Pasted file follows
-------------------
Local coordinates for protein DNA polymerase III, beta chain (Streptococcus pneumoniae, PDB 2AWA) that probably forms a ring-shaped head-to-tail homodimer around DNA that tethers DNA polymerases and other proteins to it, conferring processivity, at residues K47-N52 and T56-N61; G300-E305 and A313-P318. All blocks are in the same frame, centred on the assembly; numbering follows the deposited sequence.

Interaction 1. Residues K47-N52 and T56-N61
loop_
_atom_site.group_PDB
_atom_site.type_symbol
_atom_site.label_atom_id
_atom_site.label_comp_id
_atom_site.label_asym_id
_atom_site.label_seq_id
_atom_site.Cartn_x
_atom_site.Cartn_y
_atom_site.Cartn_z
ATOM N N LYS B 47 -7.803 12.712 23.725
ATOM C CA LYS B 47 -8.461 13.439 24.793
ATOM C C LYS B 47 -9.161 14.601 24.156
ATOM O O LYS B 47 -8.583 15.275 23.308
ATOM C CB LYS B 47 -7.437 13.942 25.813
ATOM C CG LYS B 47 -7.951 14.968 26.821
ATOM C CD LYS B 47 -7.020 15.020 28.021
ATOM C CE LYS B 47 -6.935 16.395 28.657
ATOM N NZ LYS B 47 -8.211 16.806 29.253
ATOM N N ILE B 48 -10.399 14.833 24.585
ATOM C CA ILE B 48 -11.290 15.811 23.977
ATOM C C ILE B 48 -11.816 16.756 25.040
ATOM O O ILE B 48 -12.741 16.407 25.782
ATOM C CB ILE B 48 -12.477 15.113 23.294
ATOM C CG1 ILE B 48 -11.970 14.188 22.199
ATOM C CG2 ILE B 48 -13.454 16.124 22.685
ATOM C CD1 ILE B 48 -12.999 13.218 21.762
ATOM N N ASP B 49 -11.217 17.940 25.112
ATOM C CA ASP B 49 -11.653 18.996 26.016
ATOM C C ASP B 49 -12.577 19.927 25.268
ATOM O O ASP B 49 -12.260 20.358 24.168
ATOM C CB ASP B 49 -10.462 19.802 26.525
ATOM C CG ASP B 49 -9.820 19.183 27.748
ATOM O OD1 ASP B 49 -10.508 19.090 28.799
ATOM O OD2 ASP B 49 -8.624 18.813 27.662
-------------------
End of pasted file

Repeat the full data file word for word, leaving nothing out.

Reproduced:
Local coordinates for protein DNA polymerase III, beta chain (Streptococcus pneumoniae, PDB 2AWA) that probably forms a ring-shaped head-to-tail homodimer around DNA that tethers DNA polymerases and other proteins to it, conferring processivity, at residues K47-N52 and T56-N61; G300-E305 and A313-P318. All blocks are in the same frame, centred on the assembly; numbering follows the deposited sequence.

Interaction 1. Residues K47-N52 and T56-N61
loop_
_atom_site.group_PDB
_atom_site.type_symbol
_atom_site.label_atom_id
_atom_site.label_comp_id
_atom_site.label_asym_id
_atom_site.label_seq_id
_atom_site.Cartn_x
_atom_site.Cartn_y
_atom_site.Cartn_z
ATOM N N LYS B 47 -7.803 12.712 23.725
ATOM C CA LYS B 47 -8.461 13.439 24.793
ATOM C C LYS B 47 -9.161 14.601 24.156
ATOM O O LYS B 47 -8.583 15.275 23.308
ATOM C CB LYS B 47 -7.437 13.942 25.813
ATOM C CG LYS B 47 -7.951 14.968 26.821
ATOM C CD LYS B 47 -7.020 15.020 28.021
ATOM C CE LYS B 47 -6.935 16.395 28.657
ATOM N NZ LYS B 47 -8.211 16.806 29.253
ATOM N N ILE B 48 -10.399 14.833 24.585
ATOM C CA ILE B 48 -11.290 15.811 23.977
ATOM C C ILE B 48 -11.816 16.756 25.040
ATOM O O ILE B 48 -12.741 16.407 25.782
ATOM C CB ILE B 48 -12.477 15.113 23.294
ATOM C CG1 ILE B 48 -11.970 14.188 22.199
ATOM C CG2 ILE B 48 -13.454 16.124 22.685
ATOM C CD1 ILE B 48 -12.999 13.218 21.762
ATOM N N ASP B 49 -11.217 17.940 25.112
ATOM C CA ASP B 49 -11.653 18.996 26.016
ATOM C C ASP B 49 -12.577 19.927 25.268
ATOM O O ASP B 49 -12.260 20.358 24.168
ATOM C CB ASP B 49 -10.462 19.802 26.525
ATOM C CG ASP B 49 -9.820 19.183 27.748
ATOM O OD1 ASP B 49 -10.508 19.090 28.799
ATOM O OD2 ASP B 49 -8.624 18.813 27.662